Mental Illness, Nutrition and

  • John W. Crayton
Part of the Readings from the Encyclopedia of Neuroscience book series (REN)


Long-standing public interest in diet and nutrition as a means to better mental health has been matched in the last 10 years by a rapidly expanding scientific interest in the relationship between food and behavior. There are, however, fundamental research problems in this area: (1) accurately assessing an individual’s nutritional status is difficult; (2) nutritional requirements and response to nutrients vary widely from person to person; (3) the frequently subtle effects of nutrients, or lack thereof, on behavior defy reliable and reproducible measurement with currently available behavioral assessment instruments; (4) brain mechanisms underlying food-behavior phenomena are largely unknown.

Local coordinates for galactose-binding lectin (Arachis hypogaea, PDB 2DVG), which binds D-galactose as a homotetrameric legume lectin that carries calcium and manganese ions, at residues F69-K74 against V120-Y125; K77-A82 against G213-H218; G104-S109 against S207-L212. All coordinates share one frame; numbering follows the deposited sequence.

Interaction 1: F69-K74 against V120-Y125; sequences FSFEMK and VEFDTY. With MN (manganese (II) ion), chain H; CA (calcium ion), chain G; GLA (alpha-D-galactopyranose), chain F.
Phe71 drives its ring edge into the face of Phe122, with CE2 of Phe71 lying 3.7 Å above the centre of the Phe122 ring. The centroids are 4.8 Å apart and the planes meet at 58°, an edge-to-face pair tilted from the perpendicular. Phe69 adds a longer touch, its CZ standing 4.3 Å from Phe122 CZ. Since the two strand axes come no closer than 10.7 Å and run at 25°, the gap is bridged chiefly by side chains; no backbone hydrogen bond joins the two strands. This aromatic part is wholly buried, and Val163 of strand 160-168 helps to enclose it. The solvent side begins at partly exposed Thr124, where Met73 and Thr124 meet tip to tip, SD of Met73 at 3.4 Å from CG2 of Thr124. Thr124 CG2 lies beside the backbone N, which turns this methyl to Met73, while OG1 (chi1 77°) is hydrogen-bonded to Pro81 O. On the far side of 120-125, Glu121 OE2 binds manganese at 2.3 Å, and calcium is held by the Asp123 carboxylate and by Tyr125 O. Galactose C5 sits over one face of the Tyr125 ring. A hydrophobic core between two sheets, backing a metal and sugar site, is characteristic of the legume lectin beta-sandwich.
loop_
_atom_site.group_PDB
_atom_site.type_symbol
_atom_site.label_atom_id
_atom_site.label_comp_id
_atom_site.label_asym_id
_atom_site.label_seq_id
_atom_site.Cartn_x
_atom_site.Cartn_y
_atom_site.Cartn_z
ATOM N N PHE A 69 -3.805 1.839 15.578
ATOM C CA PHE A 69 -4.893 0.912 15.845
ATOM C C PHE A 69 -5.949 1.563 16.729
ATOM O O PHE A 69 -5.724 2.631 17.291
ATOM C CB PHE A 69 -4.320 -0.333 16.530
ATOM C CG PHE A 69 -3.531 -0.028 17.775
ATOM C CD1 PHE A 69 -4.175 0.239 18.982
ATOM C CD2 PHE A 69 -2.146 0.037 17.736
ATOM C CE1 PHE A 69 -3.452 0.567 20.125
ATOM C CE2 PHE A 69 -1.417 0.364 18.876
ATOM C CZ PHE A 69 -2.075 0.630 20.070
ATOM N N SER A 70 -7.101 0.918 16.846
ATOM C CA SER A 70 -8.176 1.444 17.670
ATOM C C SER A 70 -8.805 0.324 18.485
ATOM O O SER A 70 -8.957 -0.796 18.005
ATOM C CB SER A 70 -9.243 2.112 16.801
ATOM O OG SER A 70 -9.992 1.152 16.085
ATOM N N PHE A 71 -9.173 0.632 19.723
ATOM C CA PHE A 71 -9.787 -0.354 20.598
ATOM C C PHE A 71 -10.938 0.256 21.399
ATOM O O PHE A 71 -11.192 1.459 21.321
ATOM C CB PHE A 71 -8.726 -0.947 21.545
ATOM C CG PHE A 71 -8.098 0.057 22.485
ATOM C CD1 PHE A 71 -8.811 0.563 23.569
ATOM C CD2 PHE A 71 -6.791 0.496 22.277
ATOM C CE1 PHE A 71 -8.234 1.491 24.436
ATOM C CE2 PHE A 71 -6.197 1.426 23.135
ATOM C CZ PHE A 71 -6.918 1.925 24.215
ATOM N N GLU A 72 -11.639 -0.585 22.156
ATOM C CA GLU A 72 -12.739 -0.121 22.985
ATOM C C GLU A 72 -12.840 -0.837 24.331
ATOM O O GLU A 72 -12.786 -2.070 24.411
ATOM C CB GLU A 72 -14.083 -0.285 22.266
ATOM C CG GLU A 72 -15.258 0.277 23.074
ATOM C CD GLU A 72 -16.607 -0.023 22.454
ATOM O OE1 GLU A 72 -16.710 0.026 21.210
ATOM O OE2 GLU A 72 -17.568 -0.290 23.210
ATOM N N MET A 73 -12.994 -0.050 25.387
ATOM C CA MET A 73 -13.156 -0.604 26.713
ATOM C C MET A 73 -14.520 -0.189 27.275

Further reading

  1. Growdon JH (1979): Neurotransmitter precursors in the diet: Their use in the treatment of brain diseases. In: Nutrition and the Brain Wurtman R, Wurtman J, ed. 3: 117-181Google Scholar
  2. Pollitt E, Leibel R (1976): Iron deficiency and behavior. Pediatrics 88: 372–381Google Scholar
  3. Stein Z, Susser M., (1976): Maternal starvation and birth defects. In Birth Defects: Risks and Consequences. Hook, Ernest B., (ed) Academic Press, New York pp 205–220Google Scholar
  4. Weiss B (1982): Food additives and environmental chemicals as sources of childhood behavior disorders. J Am Acad Child Psychiat 21: 144–152CrossRefGoogle Scholar
  5. Winick M, Meyer KK, Harris RC (1975): Malnutrition and environmental enrichment by early adoption. Science 190: 1173–1175CrossRefGoogle Scholar

Copyright information

© Springer Science+Business Media New York 1989

Authors and Affiliations

  • John W. Crayton

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